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WVU football: Sims' time draws near

MORGANTOWN, W.Va. - Charles Sims has spoken to the media just once since transferring from the University of Houston to West Virginia in June. It was a little more than 11 minutes of Sims politely answering basic questions and strongly suggesting he's not one for the spotlight off the field.

"I'm just trying to enjoy myself," Sims said, the envelope pushed about as far as he was willing to push it.

He can't avoid the attention on the field and the Mountaineers don't want him to during his only season on campus.

The Conference USA Freshman of the Year with the Cougars in 2009, first-team all-conference in 2011 and second-team all-conference last season, Sims comes to WVU with 4,077 yards of offense and 37 touchdowns. He has averaged 7.7 yards per touch and scored once every 14 touches in his career.

Sims' debut in Saturday's season opener at home against William & Mary (noon kickoff) is, quite simply, the most anticipated at WVU since the similarly introverted Noel Devine's in 2007. Those who have seen Sims in action testify his act is not one to miss.

Running backs coach JaJuan Seider held the same job at Marshall the previous three years, which included a 44-41 win against Houston last season and a 63-28 loss in 2011. The 35-point Cougars win was Seider's first and most memorable look at Sims.

When his running backs came off the field, it was the coach who rushed through his critiques.

"You hurried up and got through talking to your players so you can go and watch them play, including him," Seider said.

Still surging from the 2009 season spent with WVU Coach Dana Holgorsen as its offensive coordinator, Houston finished the 2011 season ranked No. 1 nationally in scoring offense and total offense. Sims was a big reason why and he did his part early that day against Marshall.

The then-sophomore carried six times for 73 yards and a touchdown in the first half. He finished with 75 yards rushing and 40 yards on two receptions.

"In the offseason I always study guys to continue to learn and some of what I watched was Houston, so I watched him again and again," Seider said. "He's good. He's special."

Holgorsen was instrumental in recruiting Sims from the Cougars' backyard in 2009, a relationship that helped lead Sims to WVU years later. Holgorsen put Sims to work in 2009, when the first-year player caught 70 passes - which was only the fourth-highest total on the team - for 759 yards. He ran 132 times - second on the team - for a team-high 698 yards.

Sims was the only player in the country with 600 yards rushing and receiving that season.

He has been steady ever since. He has averaged 5.3, 7.0 and 6.2 yards per carry and 10.8, 11.3 and 10.1 yards receiving in his three seasons, his stardom stunted in 2010 when he was ruled academically ineligible and sat out the entire season.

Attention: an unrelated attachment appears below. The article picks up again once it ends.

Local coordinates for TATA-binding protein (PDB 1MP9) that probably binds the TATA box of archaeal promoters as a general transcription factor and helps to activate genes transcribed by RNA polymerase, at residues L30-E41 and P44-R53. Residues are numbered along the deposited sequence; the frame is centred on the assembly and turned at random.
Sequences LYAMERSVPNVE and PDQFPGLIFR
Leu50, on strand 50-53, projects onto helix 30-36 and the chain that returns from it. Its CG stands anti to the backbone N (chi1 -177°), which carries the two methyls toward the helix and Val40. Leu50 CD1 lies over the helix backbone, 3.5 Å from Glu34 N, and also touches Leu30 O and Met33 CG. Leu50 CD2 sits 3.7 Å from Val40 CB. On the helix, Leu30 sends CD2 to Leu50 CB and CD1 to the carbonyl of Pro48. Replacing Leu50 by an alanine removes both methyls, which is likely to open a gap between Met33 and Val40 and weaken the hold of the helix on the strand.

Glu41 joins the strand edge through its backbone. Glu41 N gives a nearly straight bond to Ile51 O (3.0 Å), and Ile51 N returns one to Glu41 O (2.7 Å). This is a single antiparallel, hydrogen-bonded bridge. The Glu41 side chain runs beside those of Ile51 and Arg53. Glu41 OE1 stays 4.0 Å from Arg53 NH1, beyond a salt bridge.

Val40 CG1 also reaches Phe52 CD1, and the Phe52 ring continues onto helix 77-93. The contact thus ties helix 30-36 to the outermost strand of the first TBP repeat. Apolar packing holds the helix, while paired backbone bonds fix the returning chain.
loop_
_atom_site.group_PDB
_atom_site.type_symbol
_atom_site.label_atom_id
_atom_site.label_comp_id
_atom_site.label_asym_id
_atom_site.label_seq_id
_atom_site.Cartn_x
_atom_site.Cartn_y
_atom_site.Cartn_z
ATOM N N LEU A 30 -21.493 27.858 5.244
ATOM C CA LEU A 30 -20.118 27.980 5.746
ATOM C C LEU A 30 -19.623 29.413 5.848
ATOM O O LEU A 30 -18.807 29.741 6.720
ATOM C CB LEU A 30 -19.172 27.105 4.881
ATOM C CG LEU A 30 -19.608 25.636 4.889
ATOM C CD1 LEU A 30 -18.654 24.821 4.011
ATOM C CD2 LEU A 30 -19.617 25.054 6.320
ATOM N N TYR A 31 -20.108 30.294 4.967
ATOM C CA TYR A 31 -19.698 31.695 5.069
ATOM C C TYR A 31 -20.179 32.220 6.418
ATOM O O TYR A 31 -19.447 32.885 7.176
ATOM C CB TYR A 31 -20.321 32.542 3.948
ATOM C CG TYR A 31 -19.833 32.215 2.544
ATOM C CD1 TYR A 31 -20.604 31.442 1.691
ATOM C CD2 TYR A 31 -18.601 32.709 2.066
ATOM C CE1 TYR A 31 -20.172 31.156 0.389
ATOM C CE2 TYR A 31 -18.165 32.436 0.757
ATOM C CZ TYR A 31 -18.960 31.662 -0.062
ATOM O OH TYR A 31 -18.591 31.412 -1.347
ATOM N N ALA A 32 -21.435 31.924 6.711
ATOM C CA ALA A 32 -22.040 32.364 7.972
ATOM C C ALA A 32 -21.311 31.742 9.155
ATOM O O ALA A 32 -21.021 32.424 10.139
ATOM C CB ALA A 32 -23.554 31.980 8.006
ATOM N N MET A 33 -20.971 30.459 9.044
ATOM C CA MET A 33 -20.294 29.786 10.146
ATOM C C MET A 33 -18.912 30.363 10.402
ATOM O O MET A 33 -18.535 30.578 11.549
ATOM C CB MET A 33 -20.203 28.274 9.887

"He's a good player, very well-rounded," Holgorsen said. "I remember him being very well-rounded with good ball skills, being good at setting up blocks. And I remember all of that at 6-foot-1 and 180 pounds as opposed to being 6-1, 210 pounds, which he is now. He's got an abundance of ability."

Seider said Sims is likely the fastest player on the team. Holgorsen said Sims can play outside receiver. Offensive coordinator Shannon Dawson said if WVU gave it a shot, Sims would be the team's best inside receiver. Special teams coordinator Joe DeForest said Sims can return kickoffs, which is something Sims has never done in his career.

He gives opponents plenty to think about, much like Tavon Austin did a year ago, but Sims puts his coaches in the same predicament.

"That makes it fun for us as coaches to have guys like that who can do different things," Holgorsen said. "You start scheming a little bit, like we did with Tavon. There aren't many guys who can do it, but guys who play several different spots are hard to come by.

"Not to compare him to Tavon at all, but having guys that you can put in different spots without having a year's worth of reps to get them doing what you want them to do, it makes it easier."

The size, the speed and the versatility all help Sims, but not as much as his experience. He knows the offense and he knows how to practice. Above all else, coaches and teammates praised Sims for his consistent practice performances.

"If I was one of those kids around him, I'd watch him go through every drill in practice and watch everything that he does and try to emulate him as closely as I could," Dawson said.

Sims doesn't need a lot of reps to figure out new blocking schemes with the offensive line or varying receiver routes at inside or outside receiver. He'll get better as the season goes along and give the Mountaineers a player they can use to create mismatches.

What WVU does on offense is basically the same every week, but the way the coaches choose to use players will change. They find places they can create and maximize an advantage and Sims is always going to be someone WVU tries to use.

"Once we get into week one, week two, week three and we start game-planning stuff, it's going to be a whole different deal," Dawson said. "It might not look much different, but obviously if this is a kid who needs the ball in his hands, then it's no different than what we did with Tavon and how we tried to manipulate ways to get him the ball."

Contact sportswriter Mike Casazza at or 304-319-1142. His blog is at



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